Approaching the Indian village, Custer is ambushed by the Indians. (Custer was attempting to ambush a sleeping village and kicked a hornet’s nest instead.) In an epic scene, the soldiers fight on foot against a swarm of Indians (most wearing war bonnets). The music alternates between Indian and cavalry themes. There are the typical bloodless deaths, including the ever popular being-dragged-by-the-stirrups. Some of the troopers have swords. (No one, including Custer, had sabers at the battle. Oh by the way, Custer had shorn his famous golden locks before the campaign.) Custer is the last white standing, naturally. He is shot by Crazy Horse in a moment of poetic justice. (Custer most likely was killed early in the battle. He was almost positively not the last to die. The chances of Crazy Horse firing the kill shot is approximately one in however number of Indians were participating.)
|the last man standing|
CLOSING SCENE: Libby Custer visits Gen. Sheridan. She brings Custer’s last letter, which because it has his dying words is considered to be unassailable and admissible in a court of law. He indicts the corrupt railroad company and pleads for fair treatment of the Indians. Sheridan promises to carry out Custer’s dying wishes and guarantees that Crazy Horse can keep the Black Hills. (This is the same Sheridan who famously said “The only good Indian is a dead Indian.” As we all know, Custer’s death was the turning point in treatment of the Indians. They lived happily ever after. I think they still own the Black Hills.)
Acting – 7
Authenticity – 6
Accuracy – 2
Action – 5
Plot – 6
Overall – 5
WOULD CHICKS DIG IT? What woman can resist Errol Flynn? The movie has a strong romance in it. The action is sanitized. There is definite chemistry between the two leads. It is not a hard core war movie and was obviously very popular with ladies.
ACCURACY: I have already pointed out the numerous inaccuracies, but let me point out a few accuracies. Custer was a glory hound. He would fit in perfectly in our current celebrity-obsessed culture. He was a poor student and did accumulate a record number of demerits at West Point. He did have influential patrons throughout his career. His marriage to Elizabeth Bacon was one for the story books. He once went AWOL, abandoning his unit, to rush to her side. He did fight Stuart at Gettysburg. He was killed at the Little Big Horn. That’s about it.
CRITIQUE: “They Died With Their Boots On” is a classic example of entertainment trumping historical accuracy. The movie scored well with critics and has an 80% rating on Rotten Tomatoes. Several reputable war movie critics gave it positive reviews. The movie is undeniably entertaining in a 1940s sort of way. It has something for everyone. The romance, the action, the humor, the pompous score,… Flynn and de Havilland. Kudos for the sympathetic, if patronizing, treatment of Native Americans. It is no surprise it was a big hit. What is surprising is that supposed fans of history can overlook the raping of history that occurs in this film. Specifically, how could the editors of Military History magazine place this movie in the Greatest 100, much less at #68?!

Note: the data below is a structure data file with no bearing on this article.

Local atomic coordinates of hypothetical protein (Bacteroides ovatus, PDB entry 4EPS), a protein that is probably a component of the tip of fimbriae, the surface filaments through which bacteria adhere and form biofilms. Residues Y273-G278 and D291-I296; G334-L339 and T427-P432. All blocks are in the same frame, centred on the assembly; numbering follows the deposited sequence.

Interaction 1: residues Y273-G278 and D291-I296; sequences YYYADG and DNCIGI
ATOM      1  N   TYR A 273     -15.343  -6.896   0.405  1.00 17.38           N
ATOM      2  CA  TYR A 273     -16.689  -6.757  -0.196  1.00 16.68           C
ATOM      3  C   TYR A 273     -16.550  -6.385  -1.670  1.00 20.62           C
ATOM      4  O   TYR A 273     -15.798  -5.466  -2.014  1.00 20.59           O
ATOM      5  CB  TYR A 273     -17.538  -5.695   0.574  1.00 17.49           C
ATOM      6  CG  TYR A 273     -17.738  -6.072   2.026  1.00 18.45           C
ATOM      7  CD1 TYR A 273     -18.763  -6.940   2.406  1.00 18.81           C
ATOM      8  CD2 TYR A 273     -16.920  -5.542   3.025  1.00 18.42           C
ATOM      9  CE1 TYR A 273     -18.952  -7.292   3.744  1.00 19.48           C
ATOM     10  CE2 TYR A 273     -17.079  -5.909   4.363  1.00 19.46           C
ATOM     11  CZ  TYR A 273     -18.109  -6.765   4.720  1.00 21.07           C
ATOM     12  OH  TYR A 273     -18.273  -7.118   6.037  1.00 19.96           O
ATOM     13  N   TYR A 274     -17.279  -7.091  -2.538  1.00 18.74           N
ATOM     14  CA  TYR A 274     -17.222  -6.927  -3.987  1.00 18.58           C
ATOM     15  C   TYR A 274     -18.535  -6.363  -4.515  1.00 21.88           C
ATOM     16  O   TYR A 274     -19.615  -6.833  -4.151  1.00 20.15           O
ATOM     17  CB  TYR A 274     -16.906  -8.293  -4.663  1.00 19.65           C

More books have been written about the Battle of Little Big Horn than probably any other battle in American History and yet most Americans probably have a view of the battle and of Custer similar to what is depicted in this movie. And without a doubt many of the generation that grew up with this movie probably viewed it as an accurate retelling of the story. It is bad enough for Americans to learn their history from Hollywood screenwriters, it is inexcusable for people who know history to abet this. The movie should have been crucified by historians. Instead, many of them took the approach that while it is inaccurate, it sure is entertaining. Shame on them.
CONCLUSION: TDWTBO is to old school war movies what “Braveheart” is to modern war movies. Both films are terrible trashings of history. I would have to say TDWTBO is the worst of the two because it brazenly twists a well-chronicled event and person. At least with “Braveheart”, hardly anyone knew about William Wallace and many people were encouraged to find out the truth about him because of the film. He certainly was a positive personality so Gibson’s portrayal was realistic. Wallace really was a hero. Although the two battles in that movie are laughably inaccurate, they were not well known. On the other hand, Custer as portrayed by Flynn is a dashing hero, when in reality he was an egotistical jerk who was an incompetent Indian fighter. He deserved to die, but his men did not. To suggest that he was a friend of the Indians and that his death resulted in better treatment of them is beyond contempt. The simplistic depiction of one of the most famous battles in American History and its aftermath is a disservice to history and to its audience.
As a defender of the integrity of history as depicted in war movies, I refuse to back down in my view that movies like “They Died With Their Boots On” and “Braveheart” are pitiful movies no matter their supposed entertainment value for the ignorant masses.